There are more modern items like the barber pole from the former Pete's Barbershop. There are many remnants of the fruit and coal mining industries, which played such a large role in the history of the North Fork Valley.
Intricate hand carved wooden miniatures of miners and mining camps adorn the back wall of one room in the Parks House, their paint faded but not gone.
There's sports memorabilia going back to the very beginning of Paonia's rich athletic history. You can find the original Rockwell Cup, now given yearly to the most outstanding boy and girl student athletes at Paonia High School.
There's the pennant from the 1912 champion baseball team, and the one from the 1944 boxing team. Most people don't even know Paonia High School had a boxing team.
There are all sorts of pictures and collectibles from the Cherry Days Parades over the years, going back to one of the original Cherry Days Floats in 1907.
There are a wide range of photographs ranging back to the early 1900s, still on the original nitrate negatives. One of the ongoing projects for the North Fork Historical Society is scanning those photos into digital images.
McGuire said it's possible for people to get copies of specific images for a fee.
Family history is a big deal in the Parks House as many North Fork families donated books, heirlooms and antiques over the years.
"All sorts of family history that has been researched and compiled," McGuire said. "And there's tons of stuff from the many social clubs and organizations that were so important to the culture."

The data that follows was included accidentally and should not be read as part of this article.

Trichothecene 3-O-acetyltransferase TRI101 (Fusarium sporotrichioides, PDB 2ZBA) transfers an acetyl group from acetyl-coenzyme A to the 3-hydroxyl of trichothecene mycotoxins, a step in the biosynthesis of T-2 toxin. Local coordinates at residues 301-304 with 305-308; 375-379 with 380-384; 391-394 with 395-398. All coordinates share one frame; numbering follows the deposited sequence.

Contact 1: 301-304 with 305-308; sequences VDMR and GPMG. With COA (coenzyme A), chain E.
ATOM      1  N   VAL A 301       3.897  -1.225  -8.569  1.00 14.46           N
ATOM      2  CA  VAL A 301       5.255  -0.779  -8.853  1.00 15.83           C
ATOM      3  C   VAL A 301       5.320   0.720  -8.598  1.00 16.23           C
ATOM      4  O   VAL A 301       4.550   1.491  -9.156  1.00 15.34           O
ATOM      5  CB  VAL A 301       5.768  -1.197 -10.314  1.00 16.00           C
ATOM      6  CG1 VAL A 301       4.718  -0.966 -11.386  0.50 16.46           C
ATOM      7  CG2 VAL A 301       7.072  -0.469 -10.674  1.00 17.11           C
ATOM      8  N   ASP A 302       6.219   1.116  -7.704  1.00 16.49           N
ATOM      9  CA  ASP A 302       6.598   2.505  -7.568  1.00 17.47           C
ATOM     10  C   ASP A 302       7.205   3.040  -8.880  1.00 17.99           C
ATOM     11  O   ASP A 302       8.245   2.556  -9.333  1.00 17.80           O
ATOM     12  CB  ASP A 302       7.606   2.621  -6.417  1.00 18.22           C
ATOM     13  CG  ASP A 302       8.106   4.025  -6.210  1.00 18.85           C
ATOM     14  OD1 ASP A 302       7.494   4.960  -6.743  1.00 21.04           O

Over in the Bowie Schoolhouse, most of the displays and relics reflect the rich history of schools around the North Fork Valley. Classrooms still have the original desks and other furnishings from when the schoolhouse was in Bowie.
One could spend a whole afternoon in the schoolhouse and not see all there is to see.
"We don't even have a good inventory of all our stuff. We don't even know for sure what we have," McGuire said. "We have to turn away stuff because there's not enough room to store it."
Livingston is the President of the North Fork Historical Society, which is tasked with the maintenance and upkeep of the museum facilities.
The historical society survives on yearly dues from members, donations from businesses and occasional events like the ice cream social during Cherry Days and Kids Pasta Project dinners.
But over the past couple of years, enthusiasm for the historical society has waned.
"We have a fairly good-sized membership but it's pretty much inactive," Livingston said. "People are very good about sending membership dues and so forth but as far as actually having a group of people who participate, it's not so good."
The museum is open from springtime till Labor Day, or anyone interested can call Livingston at 527-3970 to set up a personal guided tour.
Anyone interested in volunteering or joining the North Fork Historical Society is also welcome.
"I would be very happy to speak with anybody who wants to be involved in any way," Livingston said.